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Rapidly developing online services are making life much more convenient. But some have gone beyond people's expectations. Recently a website has promised to maintain people's last will and testament. But it has drawn a fierce debate among young people.
Wang Zhuonan is a freshman at college.
He found a new online service: a will.
It cost Wang 29 yuan to open an account. Quite a number of his classmates have also opened accounts which contain many of their secrets.
Wang said, "If I have an accident at any time, the will tells people I want to leave my things to my parents. I've written a diary in it and other things that I don't want to share with others, as well as my e-mail account and password. "
People can put any information into the account once they've paid the fee, including a will, financial information, private diaries and more. The customer can also select one to three contacts. Once the website confirms the death of its customer, it will send the information to the contacts.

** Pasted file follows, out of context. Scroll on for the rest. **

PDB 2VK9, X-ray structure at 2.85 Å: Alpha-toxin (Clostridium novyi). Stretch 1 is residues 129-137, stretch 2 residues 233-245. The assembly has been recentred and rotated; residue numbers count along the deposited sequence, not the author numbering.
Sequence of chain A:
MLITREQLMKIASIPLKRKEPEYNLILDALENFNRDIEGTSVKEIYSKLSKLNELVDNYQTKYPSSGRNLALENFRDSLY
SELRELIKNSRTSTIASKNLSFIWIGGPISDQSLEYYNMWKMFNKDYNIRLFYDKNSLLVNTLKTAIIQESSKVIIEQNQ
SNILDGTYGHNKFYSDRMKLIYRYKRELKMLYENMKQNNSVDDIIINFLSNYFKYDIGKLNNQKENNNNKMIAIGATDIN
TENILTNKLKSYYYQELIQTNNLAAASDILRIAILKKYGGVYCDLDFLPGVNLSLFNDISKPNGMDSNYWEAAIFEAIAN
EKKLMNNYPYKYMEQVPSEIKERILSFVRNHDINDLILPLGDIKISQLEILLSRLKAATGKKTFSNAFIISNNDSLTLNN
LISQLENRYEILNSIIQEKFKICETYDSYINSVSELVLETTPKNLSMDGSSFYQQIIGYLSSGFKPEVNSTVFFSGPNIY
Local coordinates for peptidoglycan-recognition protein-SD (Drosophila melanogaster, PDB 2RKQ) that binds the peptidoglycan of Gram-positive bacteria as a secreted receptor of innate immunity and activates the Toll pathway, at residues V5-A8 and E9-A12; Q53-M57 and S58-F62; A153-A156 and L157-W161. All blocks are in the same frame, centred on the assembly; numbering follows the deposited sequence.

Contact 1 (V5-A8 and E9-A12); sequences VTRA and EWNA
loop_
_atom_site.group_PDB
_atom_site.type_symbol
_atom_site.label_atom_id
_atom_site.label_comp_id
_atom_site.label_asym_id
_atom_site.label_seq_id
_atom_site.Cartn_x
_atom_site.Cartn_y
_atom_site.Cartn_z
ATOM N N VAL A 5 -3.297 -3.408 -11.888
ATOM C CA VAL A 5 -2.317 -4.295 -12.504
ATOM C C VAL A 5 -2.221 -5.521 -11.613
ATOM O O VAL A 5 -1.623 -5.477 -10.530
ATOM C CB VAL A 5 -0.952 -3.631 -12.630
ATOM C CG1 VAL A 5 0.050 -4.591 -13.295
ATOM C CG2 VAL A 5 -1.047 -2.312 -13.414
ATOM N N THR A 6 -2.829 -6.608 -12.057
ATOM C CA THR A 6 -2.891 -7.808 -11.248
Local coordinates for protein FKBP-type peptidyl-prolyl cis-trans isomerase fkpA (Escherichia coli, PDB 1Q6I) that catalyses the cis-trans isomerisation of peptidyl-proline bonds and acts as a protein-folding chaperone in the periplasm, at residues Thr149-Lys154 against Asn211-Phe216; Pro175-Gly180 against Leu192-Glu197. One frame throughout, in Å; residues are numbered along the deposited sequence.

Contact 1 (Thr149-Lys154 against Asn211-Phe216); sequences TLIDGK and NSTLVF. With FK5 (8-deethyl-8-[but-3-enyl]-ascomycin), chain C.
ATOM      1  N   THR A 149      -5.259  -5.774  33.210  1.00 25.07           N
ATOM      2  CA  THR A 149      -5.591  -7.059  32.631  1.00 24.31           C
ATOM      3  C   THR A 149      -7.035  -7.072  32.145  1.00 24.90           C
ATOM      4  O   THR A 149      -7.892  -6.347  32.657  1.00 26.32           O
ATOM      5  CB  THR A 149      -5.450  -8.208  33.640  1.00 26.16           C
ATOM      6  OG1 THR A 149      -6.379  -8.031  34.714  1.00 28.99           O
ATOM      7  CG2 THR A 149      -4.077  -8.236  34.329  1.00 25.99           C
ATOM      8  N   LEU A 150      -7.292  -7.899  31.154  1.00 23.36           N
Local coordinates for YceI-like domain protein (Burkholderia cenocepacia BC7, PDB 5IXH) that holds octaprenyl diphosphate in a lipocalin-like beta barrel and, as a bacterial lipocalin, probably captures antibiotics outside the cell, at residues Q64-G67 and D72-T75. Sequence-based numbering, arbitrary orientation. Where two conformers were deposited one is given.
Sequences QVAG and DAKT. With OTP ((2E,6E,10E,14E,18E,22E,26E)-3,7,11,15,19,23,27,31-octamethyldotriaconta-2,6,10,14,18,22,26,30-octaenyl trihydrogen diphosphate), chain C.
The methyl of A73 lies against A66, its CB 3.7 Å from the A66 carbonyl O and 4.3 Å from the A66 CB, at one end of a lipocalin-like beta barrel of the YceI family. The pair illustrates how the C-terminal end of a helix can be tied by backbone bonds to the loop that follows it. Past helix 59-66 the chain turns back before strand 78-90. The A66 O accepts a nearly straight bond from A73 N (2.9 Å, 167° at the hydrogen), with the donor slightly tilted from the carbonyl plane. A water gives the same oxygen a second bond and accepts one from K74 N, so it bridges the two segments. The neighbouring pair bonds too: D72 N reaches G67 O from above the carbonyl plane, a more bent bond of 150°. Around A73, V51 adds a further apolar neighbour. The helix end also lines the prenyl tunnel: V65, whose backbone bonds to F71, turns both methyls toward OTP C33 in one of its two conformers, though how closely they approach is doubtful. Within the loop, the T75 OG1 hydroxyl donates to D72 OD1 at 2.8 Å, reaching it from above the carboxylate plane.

More than ten thousand people have applied for accounts. But others still have doubts.
A resident said, "I think we should write it down on paper or tell our family members. I won't do that on the Internet."
"I think it can only be entertainment and a will is of no use online. The Internet is fiction and can't be supported by law. I won't do that."
Are these doubts necessary? Lawyers explain.
Zhang Guoquan, lawyer, said, "The so called online will has no legal force. It's not real testament, but a copy of a hand-written one."
Zhang says if the important private information is stolen by hackers, it would be hard to get compensation from the website. He warns netizens to be cautious about online wills.